BLANDING: Perseverance key to student success

What is the single most important factor for student success? If we expand the question beyond education, to is the single most important factor for success in any endeavor, an answer is beginning to emerge.
Apr 11, 2014


In efforts as different as winning a spelling bee to graduating from West Point, it turns out that the same factor leads to success in both.

Angela Duckworth, a researcher at the University of Pennsylvania, has been studying success for the past few years in schools, businesses, the military and sports. She looked at a number of personality traits, but one consistently stood out. It turns out to be rather simple: grit.

Perseverance was a better predictor of success than any other trait. Kids who can stick with a difficult task wind up being our most successful leaders.

Knowing this as educators and parents leaves us with the nagging question of how to develop this in our young people. The first step is often to change our own mindset.

Carol Dweck, a professor at Stanford University, says that we need to have a “growth mindset,” the belief that success comes from effort; and not a “fixed mindset,” the notion that people succeed because they are born with a “gift” of intelligence or talent.

We also must develop this mindset in our kids. When, from a young age, we tell children, “You are so smart,” we start to build the fixed mindset. When a child with this mindset faces a difficult task that they have not been able to solve, they may assume it is because they are not “smart” enough. A better approach may be to praise the effort and hard work that went into that accomplishment. When children who have been raised with this growth mindset face adversity, they believe that they just need to work harder to accomplish the task.

Nowhere in education is this more evident than when dealing with the subject of math. For too long we have allowed kids and adults to say, “I’m just not good at math.” The reality is that, for many, math can be a challenging task. As educators, we are tasked with helping students recognize that success in math and math-related areas can be strongly influenced by the determination one brings to the task.

Locally, we are making shifts in our instructional methods which include:

• Moving beyond one right answer to incorporate higher-order thinking skills.
• Having students draw, describe, model and visualize mathematics.
• Providing realist problems and real-world contexts.
• Making “Why?” “How do you know?” and “Can you explain?” classroom mantras.

Students are being asked to shift as well by:

• Looking for the meaning of a problem, not just the solution.
• Understanding that, in the real world, not all information is given and that they must seek out both the known and the unknown.
• Developing plans toward complex solutions.
• Looking for patterns in order to gain insight into solutions.
• Changing course when necessary.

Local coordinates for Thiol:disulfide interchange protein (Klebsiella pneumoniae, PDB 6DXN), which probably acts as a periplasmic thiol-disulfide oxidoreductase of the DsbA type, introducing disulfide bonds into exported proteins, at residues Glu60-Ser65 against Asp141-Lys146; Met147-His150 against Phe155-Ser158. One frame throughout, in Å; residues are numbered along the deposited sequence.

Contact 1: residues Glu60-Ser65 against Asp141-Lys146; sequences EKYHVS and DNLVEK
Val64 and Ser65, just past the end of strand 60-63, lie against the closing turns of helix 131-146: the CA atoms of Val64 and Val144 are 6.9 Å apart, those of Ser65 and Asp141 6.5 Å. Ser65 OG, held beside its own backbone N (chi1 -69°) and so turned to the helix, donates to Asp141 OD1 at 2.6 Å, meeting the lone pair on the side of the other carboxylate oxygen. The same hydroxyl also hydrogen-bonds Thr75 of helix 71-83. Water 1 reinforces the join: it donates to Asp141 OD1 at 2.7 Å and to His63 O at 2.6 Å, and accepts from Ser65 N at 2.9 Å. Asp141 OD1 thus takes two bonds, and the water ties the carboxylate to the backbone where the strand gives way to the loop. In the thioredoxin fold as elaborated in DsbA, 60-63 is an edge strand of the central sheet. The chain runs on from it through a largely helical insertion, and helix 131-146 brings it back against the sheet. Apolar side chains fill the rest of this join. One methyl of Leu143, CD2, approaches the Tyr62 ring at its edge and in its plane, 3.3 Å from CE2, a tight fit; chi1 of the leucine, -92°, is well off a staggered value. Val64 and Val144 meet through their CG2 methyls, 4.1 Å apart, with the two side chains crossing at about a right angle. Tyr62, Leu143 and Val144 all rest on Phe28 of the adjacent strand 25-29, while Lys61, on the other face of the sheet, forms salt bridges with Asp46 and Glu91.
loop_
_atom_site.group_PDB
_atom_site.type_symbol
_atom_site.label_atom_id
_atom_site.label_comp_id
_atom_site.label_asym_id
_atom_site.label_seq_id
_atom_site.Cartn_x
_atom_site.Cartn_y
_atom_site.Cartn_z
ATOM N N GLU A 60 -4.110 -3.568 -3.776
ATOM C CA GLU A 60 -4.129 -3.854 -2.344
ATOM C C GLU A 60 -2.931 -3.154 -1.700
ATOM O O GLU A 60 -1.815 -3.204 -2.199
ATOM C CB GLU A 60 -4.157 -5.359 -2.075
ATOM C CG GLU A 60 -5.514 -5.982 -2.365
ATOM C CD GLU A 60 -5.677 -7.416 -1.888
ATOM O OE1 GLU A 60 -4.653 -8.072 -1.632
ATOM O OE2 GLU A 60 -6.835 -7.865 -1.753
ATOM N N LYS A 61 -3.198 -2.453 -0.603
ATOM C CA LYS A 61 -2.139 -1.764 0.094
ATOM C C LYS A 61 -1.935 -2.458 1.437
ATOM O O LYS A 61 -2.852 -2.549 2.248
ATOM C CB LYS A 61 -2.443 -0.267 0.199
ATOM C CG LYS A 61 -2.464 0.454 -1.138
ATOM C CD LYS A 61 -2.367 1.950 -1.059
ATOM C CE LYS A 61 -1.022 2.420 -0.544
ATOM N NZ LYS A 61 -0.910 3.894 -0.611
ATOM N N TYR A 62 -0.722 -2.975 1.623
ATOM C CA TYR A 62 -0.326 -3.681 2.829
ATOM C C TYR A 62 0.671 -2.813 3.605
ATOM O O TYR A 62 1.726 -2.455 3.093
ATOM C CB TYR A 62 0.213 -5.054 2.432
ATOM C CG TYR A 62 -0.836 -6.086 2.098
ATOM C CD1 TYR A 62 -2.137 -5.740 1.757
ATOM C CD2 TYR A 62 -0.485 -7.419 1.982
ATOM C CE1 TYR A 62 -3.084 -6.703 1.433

• Asking themselves, Does this solution make sense?
• Learning from diverse approaches to problems and solutions.

Overall, with the pressing need for leaders in math and science areas, this is too big an issue not to address. As John Quincy Adams said, “Patience and perseverance have a magical effect before which difficulties disappear and obstacles vanish.”

Kevin Blanding is principal of Rosy Mound Elementary School.



Patience and perseverance are difficult things to hone in a young person. In order for that to happen they need a vision. A vision of how their life can be 15 years down the road. Also a negative vision - what will your life be 15 years down the road if you choose to give up too easily. College can be grueling - a professional sequence of courses can be so sickening to a person who has only experienced academia for their first 19 years. But what worked for my many foster kids - was to take them to factories and tool & die shops on 90 plus degree days. Show them they misery they will feel if they fail college and show them often. Show them the math on $14/ hr with only 1 weeks vacation and the new car they will never have, the nice house they will never own and pay off. Let them see the stinky, bad breath foul mouth skilled trades workers in those places. They were young and good looking once - but the factory destroys em. That is how I motivated my foster kids to pursue professional careers.


not sure your least three sentences will sit well with those who are bustin there humps in the jobs you mention.


and all along I thought it was our race that determined our success and not the content of our character.


Perseverance is the key! I enjoyed this column and I am happy to see that the concepts discussed are being promoted in our local schools today.

The factory settings that I know of today, include no air conditioning for those who work at skilled trades. Large fans and distribution of drinking water are for the skilled trades, while the office workers enjoy air conditioning. Further, the factory worker has a much higher rate of injury to contend with in comparison to most other jobs out there.


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